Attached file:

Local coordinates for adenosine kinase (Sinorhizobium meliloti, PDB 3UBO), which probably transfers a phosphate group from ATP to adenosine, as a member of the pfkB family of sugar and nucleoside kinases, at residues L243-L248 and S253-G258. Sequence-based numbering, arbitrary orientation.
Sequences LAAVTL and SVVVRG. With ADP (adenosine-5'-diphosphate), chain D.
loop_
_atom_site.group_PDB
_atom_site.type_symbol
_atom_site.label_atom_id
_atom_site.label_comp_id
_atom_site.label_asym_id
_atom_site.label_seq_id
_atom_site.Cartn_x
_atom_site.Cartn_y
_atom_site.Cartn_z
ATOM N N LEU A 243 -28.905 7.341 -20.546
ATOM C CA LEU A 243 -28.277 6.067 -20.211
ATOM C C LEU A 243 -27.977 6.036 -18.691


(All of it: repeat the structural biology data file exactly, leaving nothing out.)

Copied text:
Local coordinates for adenosine kinase (Sinorhizobium meliloti, PDB 3UBO), which probably transfers a phosphate group from ATP to adenosine, as a member of the pfkB family of sugar and nucleoside kinases, at residues L243-L248 and S253-G258. Sequence-based numbering, arbitrary orientation.
Sequences LAAVTL and SVVVRG. With ADP (adenosine-5'-diphosphate), chain D.
loop_
_atom_site.group_PDB
_atom_site.type_symbol
_atom_site.label_atom_id
_atom_site.label_comp_id
_atom_site.label_asym_id
_atom_site.label_seq_id
_atom_site.Cartn_x
_atom_site.Cartn_y
_atom_site.Cartn_z
ATOM N N LEU A 243 -28.905 7.341 -20.546
ATOM C CA LEU A 243 -28.277 6.067 -20.211
ATOM C C LEU A 243 -27.977 6.036 -18.691